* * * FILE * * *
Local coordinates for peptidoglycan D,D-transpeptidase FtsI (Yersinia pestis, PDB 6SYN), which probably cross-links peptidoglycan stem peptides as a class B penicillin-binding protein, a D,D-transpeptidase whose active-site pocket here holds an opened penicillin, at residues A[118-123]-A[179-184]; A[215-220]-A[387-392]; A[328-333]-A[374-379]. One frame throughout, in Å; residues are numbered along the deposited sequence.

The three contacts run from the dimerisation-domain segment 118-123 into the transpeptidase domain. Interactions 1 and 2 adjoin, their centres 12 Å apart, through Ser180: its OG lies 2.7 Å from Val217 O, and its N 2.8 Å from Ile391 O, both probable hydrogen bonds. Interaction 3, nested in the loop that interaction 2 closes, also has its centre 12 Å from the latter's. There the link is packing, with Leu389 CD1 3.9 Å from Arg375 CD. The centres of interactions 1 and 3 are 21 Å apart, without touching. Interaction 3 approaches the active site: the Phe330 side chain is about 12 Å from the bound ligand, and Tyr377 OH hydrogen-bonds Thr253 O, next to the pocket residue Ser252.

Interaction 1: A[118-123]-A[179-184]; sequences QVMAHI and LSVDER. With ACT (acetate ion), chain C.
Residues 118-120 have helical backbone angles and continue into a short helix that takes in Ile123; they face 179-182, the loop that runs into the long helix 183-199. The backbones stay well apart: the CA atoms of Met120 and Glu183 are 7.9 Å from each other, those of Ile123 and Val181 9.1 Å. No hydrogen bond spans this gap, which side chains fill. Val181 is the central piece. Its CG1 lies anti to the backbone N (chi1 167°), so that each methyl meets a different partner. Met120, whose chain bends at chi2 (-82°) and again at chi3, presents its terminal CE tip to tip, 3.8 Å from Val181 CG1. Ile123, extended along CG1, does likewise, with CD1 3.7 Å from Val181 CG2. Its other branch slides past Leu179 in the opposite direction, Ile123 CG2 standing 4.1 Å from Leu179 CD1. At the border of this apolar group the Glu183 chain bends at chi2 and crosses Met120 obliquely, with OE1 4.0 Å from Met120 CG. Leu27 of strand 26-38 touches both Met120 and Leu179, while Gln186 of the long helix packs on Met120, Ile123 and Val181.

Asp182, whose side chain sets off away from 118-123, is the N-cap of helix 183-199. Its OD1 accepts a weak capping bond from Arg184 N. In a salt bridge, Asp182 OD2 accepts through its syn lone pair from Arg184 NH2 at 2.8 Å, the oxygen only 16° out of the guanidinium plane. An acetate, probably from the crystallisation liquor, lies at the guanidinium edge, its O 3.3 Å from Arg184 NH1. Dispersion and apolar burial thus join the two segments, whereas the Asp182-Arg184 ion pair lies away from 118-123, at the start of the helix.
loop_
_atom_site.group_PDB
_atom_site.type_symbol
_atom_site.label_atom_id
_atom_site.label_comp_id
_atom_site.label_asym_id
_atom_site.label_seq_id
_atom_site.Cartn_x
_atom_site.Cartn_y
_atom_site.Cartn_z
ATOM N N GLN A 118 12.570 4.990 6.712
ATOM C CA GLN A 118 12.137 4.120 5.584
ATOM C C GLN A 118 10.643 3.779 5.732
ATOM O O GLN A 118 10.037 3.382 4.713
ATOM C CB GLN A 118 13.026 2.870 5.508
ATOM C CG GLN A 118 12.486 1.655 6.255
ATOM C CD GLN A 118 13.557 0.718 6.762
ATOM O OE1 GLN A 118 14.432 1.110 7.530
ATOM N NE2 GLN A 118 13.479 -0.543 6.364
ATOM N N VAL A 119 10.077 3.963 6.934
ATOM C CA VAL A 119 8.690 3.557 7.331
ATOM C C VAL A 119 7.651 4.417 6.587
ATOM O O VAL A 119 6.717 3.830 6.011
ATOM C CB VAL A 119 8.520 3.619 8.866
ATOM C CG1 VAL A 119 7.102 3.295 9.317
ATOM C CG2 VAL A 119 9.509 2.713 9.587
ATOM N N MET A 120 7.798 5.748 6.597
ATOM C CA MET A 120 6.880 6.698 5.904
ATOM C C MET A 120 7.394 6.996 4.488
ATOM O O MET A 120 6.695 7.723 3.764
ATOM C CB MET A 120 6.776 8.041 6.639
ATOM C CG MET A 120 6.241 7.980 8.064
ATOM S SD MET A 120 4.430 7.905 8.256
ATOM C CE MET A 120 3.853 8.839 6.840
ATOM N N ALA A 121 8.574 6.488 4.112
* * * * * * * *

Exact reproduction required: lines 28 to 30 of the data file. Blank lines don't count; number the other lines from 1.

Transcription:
ATOM O O VAL A 119 6.717 3.830 6.011
ATOM C CB VAL A 119 8.520 3.619 8.866
ATOM C CG1 VAL A 119 7.102 3.295 9.317